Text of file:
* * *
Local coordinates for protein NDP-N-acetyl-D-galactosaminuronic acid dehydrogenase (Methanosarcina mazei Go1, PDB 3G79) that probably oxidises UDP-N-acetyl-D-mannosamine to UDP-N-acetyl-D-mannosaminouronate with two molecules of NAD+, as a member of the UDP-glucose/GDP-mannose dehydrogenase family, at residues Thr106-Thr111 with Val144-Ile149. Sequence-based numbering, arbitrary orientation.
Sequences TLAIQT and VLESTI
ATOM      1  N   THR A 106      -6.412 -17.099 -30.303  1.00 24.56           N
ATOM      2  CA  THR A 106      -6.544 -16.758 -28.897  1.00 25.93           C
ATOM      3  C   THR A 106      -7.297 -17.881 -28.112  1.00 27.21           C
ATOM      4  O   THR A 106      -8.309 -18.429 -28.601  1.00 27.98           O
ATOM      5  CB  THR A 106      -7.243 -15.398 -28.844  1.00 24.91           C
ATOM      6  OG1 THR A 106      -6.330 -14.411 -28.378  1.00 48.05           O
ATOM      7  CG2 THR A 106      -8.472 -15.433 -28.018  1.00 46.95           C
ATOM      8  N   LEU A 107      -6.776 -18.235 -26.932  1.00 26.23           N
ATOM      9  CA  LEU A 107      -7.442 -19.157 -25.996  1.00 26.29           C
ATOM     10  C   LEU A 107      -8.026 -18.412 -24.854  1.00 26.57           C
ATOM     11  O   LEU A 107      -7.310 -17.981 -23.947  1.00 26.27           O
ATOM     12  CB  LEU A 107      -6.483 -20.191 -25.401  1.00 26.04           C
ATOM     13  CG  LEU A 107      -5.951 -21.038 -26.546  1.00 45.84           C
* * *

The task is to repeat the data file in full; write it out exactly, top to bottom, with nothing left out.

Local coordinates for protein NDP-N-acetyl-D-galactosaminuronic acid dehydrogenase (Methanosarcina mazei Go1, PDB 3G79) that probably oxidises UDP-N-acetyl-D-mannosamine to UDP-N-acetyl-D-mannosaminouronate with two molecules of NAD+, as a member of the UDP-glucose/GDP-mannose dehydrogenase family, at residues Thr106-Thr111 with Val144-Ile149. Sequence-based numbering, arbitrary orientation.
Sequences TLAIQT and VLESTI
ATOM      1  N   THR A 106      -6.412 -17.099 -30.303  1.00 24.56           N
ATOM      2  CA  THR A 106      -6.544 -16.758 -28.897  1.00 25.93           C
ATOM      3  C   THR A 106      -7.297 -17.881 -28.112  1.00 27.21           C
ATOM      4  O   THR A 106      -8.309 -18.429 -28.601  1.00 27.98           O
ATOM      5  CB  THR A 106      -7.243 -15.398 -28.844  1.00 24.91           C
ATOM      6  OG1 THR A 106      -6.330 -14.411 -28.378  1.00 48.05           O
ATOM      7  CG2 THR A 106      -8.472 -15.433 -28.018  1.00 46.95           C
ATOM      8  N   LEU A 107      -6.776 -18.235 -26.932  1.00 26.23           N
ATOM      9  CA  LEU A 107      -7.442 -19.157 -25.996  1.00 26.29           C
ATOM     10  C   LEU A 107      -8.026 -18.412 -24.854  1.00 26.57           C
ATOM     11  O   LEU A 107      -7.310 -17.981 -23.947  1.00 26.27           O
ATOM     12  CB  LEU A 107      -6.483 -20.191 -25.401  1.00 26.04           C
ATOM     13  CG  LEU A 107      -5.951 -21.038 -26.546  1.00 45.84           C